Bathroom sinks are available in a variety of styles, designs, materials, and colors. When selecting a style of sink, keep in mind the overall size of the bathroom. A small bathroom requires a small sink, but a larger bathroom can accommodate a sink of almost any size. Also take into consideration which bathroom the sink will be placed in (master bathroom, powder room, etc.), the amount of storage space needed in the bathroom, and how often that bathroom gets used on a daily basis and by whom.
Wall Mounted Sink
A wall mounted (AKA floating sink) is attached directly to the wall. Beneath the sink, the plumbing is exposed. The sink and exposed plumbing have a minimalist, industrial look.
Wall mounted sinks work best in smaller bathrooms as they leave more open space. The downside is that there is no is counterspace or storage space.
A pedestal sink is a basin mounted on top of a pedestal. The pedestal covers up the plumbing.
Pedestal sinks work well in smaller bathrooms because it takes up minimal floorspace. The downside is that this is no counterspace or storage space in a vanity cabinet. If the pedestal is not flush against the wall, it can be difficult to clean between the wall and the pedestal.
A console sink is a combination of a wall mounted sink and a pedestal sink. It is a modern and contemporary look. Like wall mounted bathroom sinks, the plumbing for a console sink is exposed. There is no counterspace or vanity cabinet underneath. Instead of being supported by a single pedestal, a console sink is supported by two or four legs. Some feature a towel rack between the front two legs.
As the name implies, a corner sink fits into the corner opposed to sitting along a flat wall. Corner sinks are most often seen in smaller bathrooms because they are typically smaller than regular bathroom sinks. In smaller bathrooms, corner sinks are either wall mounted or pedestal sinks. Corner sinks can also be featured in larger bathrooms with vanity cabinets and countertops that extend along one or both walls.
Drop-in sinks (AKA self-rimming sinks) sit in a hole in the countertop or vanity. The basin has a lip that sits on top of the countertop, and it is the countertop that supports the weight of the sink. Drop-in sinks are available in several shapes, sizes, and materials. They are great for any size bathroom.
Because the drop-in sink requires a countertop to sit on, this type of sink includes counterspace. The amount of counterspace depends on the size of the sink in relation to the size of the countertop. It also includes storage area under the sink in the form of a vanity or open shelves. The downside of drop-in sinks is that the rim or lip can collect dirt, dust, and other debris.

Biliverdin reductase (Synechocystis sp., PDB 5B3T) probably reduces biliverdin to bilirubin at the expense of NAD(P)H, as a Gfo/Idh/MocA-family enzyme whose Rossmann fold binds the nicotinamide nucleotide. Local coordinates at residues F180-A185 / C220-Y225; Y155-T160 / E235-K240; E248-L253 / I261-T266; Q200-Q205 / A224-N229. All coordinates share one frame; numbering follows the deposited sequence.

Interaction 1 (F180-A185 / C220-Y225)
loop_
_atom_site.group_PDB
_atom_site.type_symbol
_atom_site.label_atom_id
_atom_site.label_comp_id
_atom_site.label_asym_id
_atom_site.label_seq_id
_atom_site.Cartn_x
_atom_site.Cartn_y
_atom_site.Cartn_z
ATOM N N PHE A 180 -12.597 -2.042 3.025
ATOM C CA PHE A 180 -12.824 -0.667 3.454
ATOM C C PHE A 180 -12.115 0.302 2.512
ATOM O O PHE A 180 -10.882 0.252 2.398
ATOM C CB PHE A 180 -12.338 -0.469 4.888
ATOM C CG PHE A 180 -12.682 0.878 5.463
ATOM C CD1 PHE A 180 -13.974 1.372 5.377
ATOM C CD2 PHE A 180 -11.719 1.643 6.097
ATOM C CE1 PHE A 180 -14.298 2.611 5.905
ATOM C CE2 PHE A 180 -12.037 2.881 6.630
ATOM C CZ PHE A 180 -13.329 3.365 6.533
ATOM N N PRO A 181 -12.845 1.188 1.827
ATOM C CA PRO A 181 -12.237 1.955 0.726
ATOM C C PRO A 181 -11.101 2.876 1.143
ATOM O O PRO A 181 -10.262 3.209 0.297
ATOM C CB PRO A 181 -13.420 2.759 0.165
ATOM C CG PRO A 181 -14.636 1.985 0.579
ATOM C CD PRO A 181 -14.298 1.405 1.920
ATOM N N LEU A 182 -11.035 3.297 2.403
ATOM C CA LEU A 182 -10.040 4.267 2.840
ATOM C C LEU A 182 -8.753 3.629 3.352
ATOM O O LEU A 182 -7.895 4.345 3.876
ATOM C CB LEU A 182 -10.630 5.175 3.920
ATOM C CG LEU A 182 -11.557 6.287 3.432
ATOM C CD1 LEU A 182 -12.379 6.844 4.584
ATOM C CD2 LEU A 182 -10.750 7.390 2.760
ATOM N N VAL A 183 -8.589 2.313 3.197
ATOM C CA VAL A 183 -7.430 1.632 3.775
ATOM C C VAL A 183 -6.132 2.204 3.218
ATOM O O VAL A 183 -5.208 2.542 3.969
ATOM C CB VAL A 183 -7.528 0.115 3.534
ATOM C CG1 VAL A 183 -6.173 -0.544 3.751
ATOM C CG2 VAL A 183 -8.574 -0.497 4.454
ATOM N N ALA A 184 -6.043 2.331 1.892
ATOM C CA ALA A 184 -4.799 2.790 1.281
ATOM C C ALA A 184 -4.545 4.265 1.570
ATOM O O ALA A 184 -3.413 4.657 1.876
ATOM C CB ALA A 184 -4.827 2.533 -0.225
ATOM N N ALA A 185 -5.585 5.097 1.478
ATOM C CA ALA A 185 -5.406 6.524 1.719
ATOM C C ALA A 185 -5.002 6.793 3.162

Undermount sinks are mounted underneath the countertop. They are held in place by caulk or another type of adhesive. Because there is no protruding lip or rim, it is easy to swipe spilled water, dirt, and other debris directly into the sink. Undermount sinks are available in a variety of sizes, shapes, and colors. They work well in any size bathroom.
Vessel or Tabletop Sink
Vessel sinks (AKA tabletop sinks) sit on top of the countertop. They are reminiscent of an old washbasin. Because they sit on the countertop, vessel sinks are typically higher up than other sinks and do not require bending over as far. The sinks are shaped like deep bowls and are usually round. They are available in a variety of materials and sizes.
For vessel sinks, the faucet needs to be attached to either the countertop or the wall. It will also require a pop-up drain.
While unique looking, vessel sinks are not as durable as other types of sinks. They can also be harder clean—especially around the underside of the bowl and around the fixtures.
Semi-recessed sinks protrude from the front of the cabinet and countertop. Because they protrude, semi-recessed sinks can be pair with a shallow vanity cabinet to allow for more floorspace. A downside of this type of sink is that there is no countertop along the front to catch any spills.
Apron sinks (AKA farmhouse sinks) are more commonly seen in kitchens than in bathrooms. That being said, these types of sinks are a viable option for the bathroom. Apron sinks are usually much deeper than other sinks. They are recessed into the countertop, and the front part of the basin is exposed. If you are looking for a vintage, farmhouse look in your bathroom, an apron sink might be the choice for you.
While more commonly seen in public bathrooms, trough sinks are also an option for private bathrooms. Trough sinks are wide and deep. They come in a variety of sizes and can be used as an alternative to a double sink. Trough sinks can either be drop-in or wall mounted.
If you are looking to replace your bathroom sink or to remodel your entire bathroom, give us a call at Shakespeare Home Improvement Co. to get a free estimate.
For more inspiration on bathroom remodel ideas, click here.